• The only paid professional help we had was the crane operator for lowering and lifting the mast and a machinist who machined our prop coupling
  • Many of our helpers are computer geeks, who needed the business end of a power tool pointed out
  • We have taken 4 rolls of slide film and a few hundred digital pictures
  • Evan had 3-4 demoralizing days and only 2-3 minor setbacks
  • Between us we averaged 8 hours less sleep a night than normal
  • Maia gave up her bed to guests for 10 nights
  • Evan and I are still talking

So yesterday wasn't stellar. Ev had a rough go of trying to get the engine running. It involved a bunch of smoke, some sort of short, and liquefied battery cables. Fortunately, Don was there to help unhook stuff because Leighton and Robin just thought the near fire was "cool".

I think Evan had a middle of the night, solution giving, brainwave though. I have a vague recollection of him explaining something...

I am not out there again until Monday. Hopefully, fairing and painting the bottom. Monday is also the last planned work day before splashing on Thurs - but who knows. If Ev is right about the diesel we might get back on track, if not we'll need to hire a mechanic.

Peder and Robin got a good start on the fairing work though. Sanding overhead is definitely not fun - and earns them double boat miles.

Woo hoo -the news from the boat is the engine cranked over today and the starter motor isn't fried, as Ev had worried.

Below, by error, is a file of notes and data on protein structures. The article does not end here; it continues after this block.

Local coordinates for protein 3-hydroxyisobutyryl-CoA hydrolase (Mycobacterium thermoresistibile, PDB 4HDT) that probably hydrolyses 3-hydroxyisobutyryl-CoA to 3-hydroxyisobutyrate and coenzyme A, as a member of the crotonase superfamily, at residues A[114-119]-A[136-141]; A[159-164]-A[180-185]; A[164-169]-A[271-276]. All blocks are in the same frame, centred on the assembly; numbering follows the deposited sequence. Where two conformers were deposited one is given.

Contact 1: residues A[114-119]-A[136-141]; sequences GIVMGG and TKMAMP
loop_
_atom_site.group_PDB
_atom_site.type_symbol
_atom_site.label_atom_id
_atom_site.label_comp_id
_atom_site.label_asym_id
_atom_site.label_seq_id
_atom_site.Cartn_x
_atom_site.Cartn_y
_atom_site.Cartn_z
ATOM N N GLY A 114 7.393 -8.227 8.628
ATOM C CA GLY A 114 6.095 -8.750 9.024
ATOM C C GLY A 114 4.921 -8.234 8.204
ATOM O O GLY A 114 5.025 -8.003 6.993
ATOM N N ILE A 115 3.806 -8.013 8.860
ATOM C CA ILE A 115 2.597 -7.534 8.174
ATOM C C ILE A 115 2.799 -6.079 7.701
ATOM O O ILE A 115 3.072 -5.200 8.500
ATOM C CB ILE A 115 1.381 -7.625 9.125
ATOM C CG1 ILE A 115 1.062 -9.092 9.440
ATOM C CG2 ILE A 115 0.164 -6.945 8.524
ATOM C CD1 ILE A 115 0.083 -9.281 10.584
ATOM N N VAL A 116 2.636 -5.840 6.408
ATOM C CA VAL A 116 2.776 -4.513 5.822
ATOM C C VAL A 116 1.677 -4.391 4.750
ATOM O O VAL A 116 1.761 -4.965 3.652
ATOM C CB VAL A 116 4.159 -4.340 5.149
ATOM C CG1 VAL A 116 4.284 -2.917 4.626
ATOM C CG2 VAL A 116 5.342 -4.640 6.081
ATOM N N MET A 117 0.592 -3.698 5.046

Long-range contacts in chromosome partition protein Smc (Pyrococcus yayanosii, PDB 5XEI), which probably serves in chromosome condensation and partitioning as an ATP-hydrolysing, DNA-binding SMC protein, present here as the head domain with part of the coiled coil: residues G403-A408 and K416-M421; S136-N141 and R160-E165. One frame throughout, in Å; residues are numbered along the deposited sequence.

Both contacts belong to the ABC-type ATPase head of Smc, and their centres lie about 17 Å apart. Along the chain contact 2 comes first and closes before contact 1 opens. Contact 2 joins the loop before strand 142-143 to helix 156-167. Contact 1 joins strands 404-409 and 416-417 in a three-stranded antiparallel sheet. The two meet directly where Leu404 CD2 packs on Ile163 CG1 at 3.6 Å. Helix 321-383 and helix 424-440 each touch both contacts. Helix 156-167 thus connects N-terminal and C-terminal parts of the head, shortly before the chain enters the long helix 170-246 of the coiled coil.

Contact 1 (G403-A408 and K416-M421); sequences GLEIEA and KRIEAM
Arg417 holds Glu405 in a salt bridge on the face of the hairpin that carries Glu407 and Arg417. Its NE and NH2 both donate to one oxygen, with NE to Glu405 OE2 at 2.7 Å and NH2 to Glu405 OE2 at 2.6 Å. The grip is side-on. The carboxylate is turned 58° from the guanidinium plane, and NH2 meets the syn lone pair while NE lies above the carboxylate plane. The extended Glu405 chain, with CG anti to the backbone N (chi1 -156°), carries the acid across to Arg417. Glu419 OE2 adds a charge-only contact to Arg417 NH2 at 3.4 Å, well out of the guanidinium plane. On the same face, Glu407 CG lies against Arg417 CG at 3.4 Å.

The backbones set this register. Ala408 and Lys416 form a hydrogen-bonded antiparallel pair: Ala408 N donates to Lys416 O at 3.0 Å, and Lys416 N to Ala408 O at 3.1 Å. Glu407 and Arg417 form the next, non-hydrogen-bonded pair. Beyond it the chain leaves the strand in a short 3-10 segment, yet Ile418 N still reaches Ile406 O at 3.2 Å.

July 30, 2005

Up, up with the mast.
The mast went up, then down, then back up again yesterday. The process was virtually drama free. In other areas it wasn't the most productive day - but that was a nice milestone.

I had pictures to post, but seem to have misplaced the camera. I checked the fridge, but only the phone was in there. I'm guessing the stress is getting to us. Fortunately, we are both pretty peaceful with it, just confused. I think I have an idea what we will look like in our dotage though. Two vaguely out of it people, consulting lists that seem to be written in a foreign language, who keep putting the phone in the fridge...

Evan did find the misplaced engine key though. So come Thursday, we won't have to hot wire the engine. It is a bit of a disappointment though, because with "little" Ceilydh, we never did find the key, and breaking in to the boat and hotwiring the engine to get to our going away party is a treasured memory.

We're thinking of buying stock in Tim Hortons. Based on general boatyard surveys, it seems nearly any brand of beer will do, but the donuts have to be Tims...

Photos to come. I hope.

July 27, 2005

Hey - a picture! Here's more: Link to Catamaran Pictures
Inside the cabin is a nice place to work. And we know we are missing a few windows.

So, it seems I may have inadvertently shared our future cruising plans with Evan's office a couple of years before we intended too. Ev sent out my blog link without letting me know - and I had comments on there that he hadn't read through that fully. They may have figured it out anyway, but it is nice to do these things more formally, when it is intended.